Another important thing for us is the mechanism of “Sentinel Asia Escalation to the Charter.” Through this mechanism, we can escalate activations of Sentinel Asia to the International Disasters Charter (IDC). If no data from Sentinel Asia is available or additional data other than data from Sentinel Asia constellation satellite are desirable, then IDC can support us as well. What is significant and beneficial is that in the case of Sentinel Asia escalation, the Sentinel Asia community provides its total support, conducting the production of VAPs, in terms of roles and responsibilities in the context of IDC, which is also a wonderful support from Sentinel Asia.


Sentinel Asia Secretariat
Sentinel Asia’s contributions are recognized as a solution to socioeconomic issues under APRSAF’s Nagoya Vision. Could you tell us how Sentinel Asia is/will be used as such a solution in Indonesia? Please also advise us regarding what you expect for Sentinel Asia and how you intend to contribute to it.


Prof. Dr. M. Rokhis Khomarudin
I also think remote sensing in general will be able to support socioeconomic issues; for example, SDGs, especially SDG 2 (Zero Hunger), SDG 6 (Clean Water and Sanitation), SDG 11 (Sustainable Cities and Communities), SDG 13 (Climate Action), and SDG 14 (Life Below Water). There are still challenges to apply remote sensing, but we have collaborated with the United Nations Climate Change conference (COP) to detect slum areas. Disaster management is, too, one of the big socioeconomic issues and Sentinel Asia can support our disaster management activities with emergency response to disasters and can reduce the impact of the disasters and accelerate the rehabilitation process. This is realized in Sentinel Asia Step 3.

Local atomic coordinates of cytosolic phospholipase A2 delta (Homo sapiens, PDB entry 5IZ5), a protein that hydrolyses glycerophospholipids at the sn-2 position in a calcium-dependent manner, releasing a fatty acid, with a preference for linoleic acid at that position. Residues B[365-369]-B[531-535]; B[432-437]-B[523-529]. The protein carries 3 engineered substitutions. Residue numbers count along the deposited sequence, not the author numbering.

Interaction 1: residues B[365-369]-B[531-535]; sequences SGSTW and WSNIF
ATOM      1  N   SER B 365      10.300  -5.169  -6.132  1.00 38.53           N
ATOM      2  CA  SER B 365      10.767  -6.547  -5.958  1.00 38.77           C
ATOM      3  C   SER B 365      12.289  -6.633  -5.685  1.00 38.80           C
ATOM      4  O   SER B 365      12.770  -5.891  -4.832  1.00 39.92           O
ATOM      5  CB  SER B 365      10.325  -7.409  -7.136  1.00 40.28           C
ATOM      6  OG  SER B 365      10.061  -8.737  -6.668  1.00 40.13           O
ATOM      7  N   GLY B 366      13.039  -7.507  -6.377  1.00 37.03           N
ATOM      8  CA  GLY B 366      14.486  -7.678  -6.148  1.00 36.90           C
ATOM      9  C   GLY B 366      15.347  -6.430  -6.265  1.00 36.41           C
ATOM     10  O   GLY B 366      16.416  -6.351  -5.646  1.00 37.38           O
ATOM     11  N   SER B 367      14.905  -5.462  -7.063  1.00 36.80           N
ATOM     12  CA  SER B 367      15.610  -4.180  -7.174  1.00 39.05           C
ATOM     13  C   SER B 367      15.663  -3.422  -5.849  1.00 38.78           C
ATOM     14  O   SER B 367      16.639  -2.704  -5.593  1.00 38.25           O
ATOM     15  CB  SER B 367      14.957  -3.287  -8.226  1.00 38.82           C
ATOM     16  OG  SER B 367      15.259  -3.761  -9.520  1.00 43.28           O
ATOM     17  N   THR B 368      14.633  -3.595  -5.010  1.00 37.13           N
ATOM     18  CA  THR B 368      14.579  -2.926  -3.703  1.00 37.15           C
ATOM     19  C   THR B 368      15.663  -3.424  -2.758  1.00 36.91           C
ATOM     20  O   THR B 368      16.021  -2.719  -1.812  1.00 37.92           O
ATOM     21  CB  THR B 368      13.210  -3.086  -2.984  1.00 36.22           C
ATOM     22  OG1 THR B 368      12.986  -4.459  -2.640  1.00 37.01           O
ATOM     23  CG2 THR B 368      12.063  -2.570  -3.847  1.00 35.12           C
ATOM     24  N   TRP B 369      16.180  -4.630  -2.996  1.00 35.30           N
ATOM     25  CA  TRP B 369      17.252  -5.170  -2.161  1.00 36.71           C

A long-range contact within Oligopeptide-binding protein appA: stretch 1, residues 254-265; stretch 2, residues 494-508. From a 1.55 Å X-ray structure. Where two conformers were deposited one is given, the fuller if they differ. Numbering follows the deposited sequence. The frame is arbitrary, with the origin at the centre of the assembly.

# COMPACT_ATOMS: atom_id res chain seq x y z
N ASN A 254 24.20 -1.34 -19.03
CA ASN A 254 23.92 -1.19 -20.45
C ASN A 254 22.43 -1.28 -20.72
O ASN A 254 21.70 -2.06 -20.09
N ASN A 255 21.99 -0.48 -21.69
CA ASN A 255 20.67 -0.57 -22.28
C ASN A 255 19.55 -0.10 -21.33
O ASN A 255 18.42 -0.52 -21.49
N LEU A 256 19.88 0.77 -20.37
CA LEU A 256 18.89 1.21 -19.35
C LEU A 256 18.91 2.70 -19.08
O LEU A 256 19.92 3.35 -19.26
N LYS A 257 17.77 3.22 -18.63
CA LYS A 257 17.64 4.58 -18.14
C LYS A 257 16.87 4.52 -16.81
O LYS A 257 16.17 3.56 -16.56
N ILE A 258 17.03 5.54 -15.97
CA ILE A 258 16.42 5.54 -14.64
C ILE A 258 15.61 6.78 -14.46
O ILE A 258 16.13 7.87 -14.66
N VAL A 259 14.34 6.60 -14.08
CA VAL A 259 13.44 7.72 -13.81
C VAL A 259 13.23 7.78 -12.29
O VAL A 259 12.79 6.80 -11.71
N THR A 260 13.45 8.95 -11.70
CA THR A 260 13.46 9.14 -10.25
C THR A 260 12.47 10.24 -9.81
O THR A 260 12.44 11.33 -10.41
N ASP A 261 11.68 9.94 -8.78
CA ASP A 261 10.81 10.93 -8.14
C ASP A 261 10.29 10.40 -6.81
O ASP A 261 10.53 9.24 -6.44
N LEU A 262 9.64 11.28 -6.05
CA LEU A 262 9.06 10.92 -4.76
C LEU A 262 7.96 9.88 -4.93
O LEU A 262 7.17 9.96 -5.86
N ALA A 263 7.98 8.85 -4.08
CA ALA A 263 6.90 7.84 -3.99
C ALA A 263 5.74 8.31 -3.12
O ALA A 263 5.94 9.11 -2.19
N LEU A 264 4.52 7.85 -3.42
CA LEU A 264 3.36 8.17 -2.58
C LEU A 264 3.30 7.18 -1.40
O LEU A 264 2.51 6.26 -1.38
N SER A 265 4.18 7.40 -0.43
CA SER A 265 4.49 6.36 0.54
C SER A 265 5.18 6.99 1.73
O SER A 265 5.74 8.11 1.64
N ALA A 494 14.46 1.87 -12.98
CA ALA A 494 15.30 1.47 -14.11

Sentinel Asia Secretariat
Speaking of SDG 13 (Climate Action) that you mentioned, disaster management is a climate change-related activity. Does Indonesia conduct disaster management activities in this context? If so, please tell us about your activities and plans.


Prof. Dr. M. Rokhis Khomarudin
Climate change and disaster management is important to study, especially using remote sensing. Under the second program I mentioned in the previous question, I conduct research on the prediction of Jakarta sinking* by 2030. Remote sensing supports land use/cover change, land subsidence, coastal change, and deforestation. We use not only climate data but also sea surface data to predict the future condition. Through modelling, we can estimate Jakarta’s condition in 2030. I think remote sensing can support such climate applications.

*Note: The surface level of the capital city of Indonesia is subsiding because of the high rate of the use of groundwater while the sea surface rises with the effects of climate change.


Sentinel Asia Secretariat
LAPAN developed several of its own satellites and LAPAN-A4 will be launched soon. What are the details of this satellite? Could Sentinel Asia expect the data provision of LAPAN-A4 and/or possibly its future follow-on missions?


Prof. Dr. M. Rokhis Khomarudin
We hope that LAPAN-A4 will be launched this year and we will continue to develop satellites. LAPAN-A4 is an experimental satellite. It will not operate on its own, but will be used in combination with LAPAN-A1 to A3. The satellite continues the mission from LAPAN-A3 and will be used to monitor earth surface conditions with AIS and magnetometer sensors. Its sensor is optical, with red, green, blue, and infrared, and the resolution will be 4 meters. Regarding data sharing, further discussion is needed, but I think it would be possible to share, especially on disaster emergency response for research purposes, and I will make efforts to make this possible.